the  house,  in  a  room  just  the  other  side  of  the  front  door. 

Two  servants  are  in  the  room.    Alain,  a  man,  'who  is 
busy  at  the  fireplace,  and 

Georgette,  a  woman,  who  Is  busy  at  a  birdcage. 

At  once  we  hear  Arnolphe's  knocking  and  hear  his  voice.} 

ARNOLPHE      (of):  Hullo!  .  .  .  Hullo!!  .  .  .  Hullo!!! 

[The  servants  continue  what  they  are  doing.   A  battery  of 
knocks  follows^ 

ALAIN  (to  Georgette):  Can't  you  hear  ?  There's 

someone  knocking  — 
open  the  door. 



GEORGETTE:  I  thought  you  must  be  deaf.    Open  it 


ALAIN:  It's  not  my  place. 

GEORGETTE:  Nor  mine. 
ARNOLPHE      (calling):  Alain!  Georgette! 
ALAIN  :  The  Master ! 

GEORGETTE  :  Quick,  man — let  him  in ! 
ALAIN  (turning  back  to  his  fireplace) :  I'm  busy 

with  my  fire! 
GEORGETTE    (back  to  her  birdcage) :  I  have  to  mind  my 

ARNOLPHE      (off):  I'm     losing     patience!      Open! 

Open,  I  say ! ! 
ALAIN  (getting  busier  than  ever) :  No  getting  it  to 

GEORGETTE    (making  bird  noises  into   the  cage):  My 

sweet!  My  pretty  sweet! 
ARNOLPHE      (off):  Can't  you  hear  me? 

One  of  you,  or  both,  will  pay  for  this ! 

\Eotb  servants  stop  what  they  are  doing  to  listen^ 

(off}  The  one  of  you  who  doesn't  open 

this  door  for  me, 
Goes  without  food — and  for  three  days ! 

[They  both  scuttle  to  the  door — and  collide^ 

GEORGETTE  :  Where  are  you  coming  to  ? 

ALAIN:  Opening  the  door. 

GEORGETTE:  It's  not  your  place.  You  mind  your  fire. 

ALAIN  :  The  cat'll  get  your  sparrow. 

GEORGETTE:  We  haven't  got  a  cat. 

[Another  volley  of  knocks  They  arrive  together  at  the  door, 
and  throw  it  open,} 



ARNOLPHE      (entering) :  Here's  a  fine  welcome !  After 

a  week  away! 
Which  of  you's  to  blame  ? 
ALAIN  :  Not  me. 

GEORGETTE:  Nor  me. 
ARNOLPHE  :     Which  of  you  opened  it  ? 
ALAIN:  Me. 

GEORGETTE:  No.   Me. 
ALAIN  :  We  opened  it  together. 

ARNOLPHE  :     Enough  of  this.  .  .  .  Well !   And  how 

is  she? 

GEORGETTE:  Blooming. 
ARNOLPHE  :     And  has  she  missed  me  ?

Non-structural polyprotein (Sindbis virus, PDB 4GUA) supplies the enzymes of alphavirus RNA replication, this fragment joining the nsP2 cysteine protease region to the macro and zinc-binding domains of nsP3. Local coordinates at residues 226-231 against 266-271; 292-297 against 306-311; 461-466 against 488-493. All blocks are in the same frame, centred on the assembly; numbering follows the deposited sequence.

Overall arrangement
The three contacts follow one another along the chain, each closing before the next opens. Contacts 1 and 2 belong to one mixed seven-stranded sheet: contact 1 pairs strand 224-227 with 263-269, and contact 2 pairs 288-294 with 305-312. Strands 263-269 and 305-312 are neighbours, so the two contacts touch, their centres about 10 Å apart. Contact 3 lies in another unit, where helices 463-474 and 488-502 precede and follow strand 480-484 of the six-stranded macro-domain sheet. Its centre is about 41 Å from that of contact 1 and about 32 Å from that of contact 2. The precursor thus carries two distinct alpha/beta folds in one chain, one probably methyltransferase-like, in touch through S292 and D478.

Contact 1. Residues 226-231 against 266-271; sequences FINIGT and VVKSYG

ALAIN  :  No. 

ARNOLPHE:     What's  that?   Surely  you  mean  Yes. 
ALAIN:  Yes,  I  mean  No. 


GEORGETTE:  Master,  she's  had  no  time. 
ARNOLPHE:     No  time? 
GEORGETTE:  To  miss  you. 
ARNOLPHE:     What's  she  been  doing? 
GEORGETTE:  Every    moment    of   the    day,    Good 


since  you  went  away,  she's  been  ex 
pecting  you. 
At  every  sound  and  footstep  in  the 

rushing  across  her  room,  she'd  throw 

her  window  wide 

Her  eyes  examined  every  passer-by. 
NOLPHE  :         Good,  very  good ! 
ALAIN:  And  not  a  Donkey,  Mule  or  Ass  went 


she  thought  it  must  be  you. 
ARNOLPHE:     She's  up  there  now? 
ALAIN:  She 'must  have  heard  you  knock. 


GEORGETTE:  And  she'll  be  coming  down. 
ARNOLPHE:     Ah! — Here  she  is. 

[Agnes  appears.    Very  pretty;  very  demure;  just  growing 
from  a.  girl  into  womanhood^ 

And  with  her  sewing,  too.    That's  as 

I'd  have  her. 

And  are  you  well,  my  dear  ? 
AGNES:  Yes,  sir.   Very  well. 

ARNOLPHE:     And  happy? 
AGNES  :  Yes.  Very  happy. 

ARNOLPHE:     Then  I'm  happy   too — You  have  no 

complaints  ? 

AGNES:  No,  sir* — Except  my  bed. 

ARNOLPHE:     Your  bed ?  What's  wrong  with  it  ? 
AGNES:  You  see,  I  get  no  rest. 

ARNOLPHE  :     No  rest  ?  For  Heaven's  sake,  dear  child, 

what  d'you  mean  ? 
AGNES  :  I  hardly  like  to  say. 

ARNOLPHE      (to  Georgette) :  What  can  she  mean  ? 
GEORGETTE:  Well,  good  Master — you  can  be  assured 
there's  no  one  with  her,  to  disturb  her 


AGNES  :  If  there  were  only  one ! 

ARNOLPHE:     Only  one!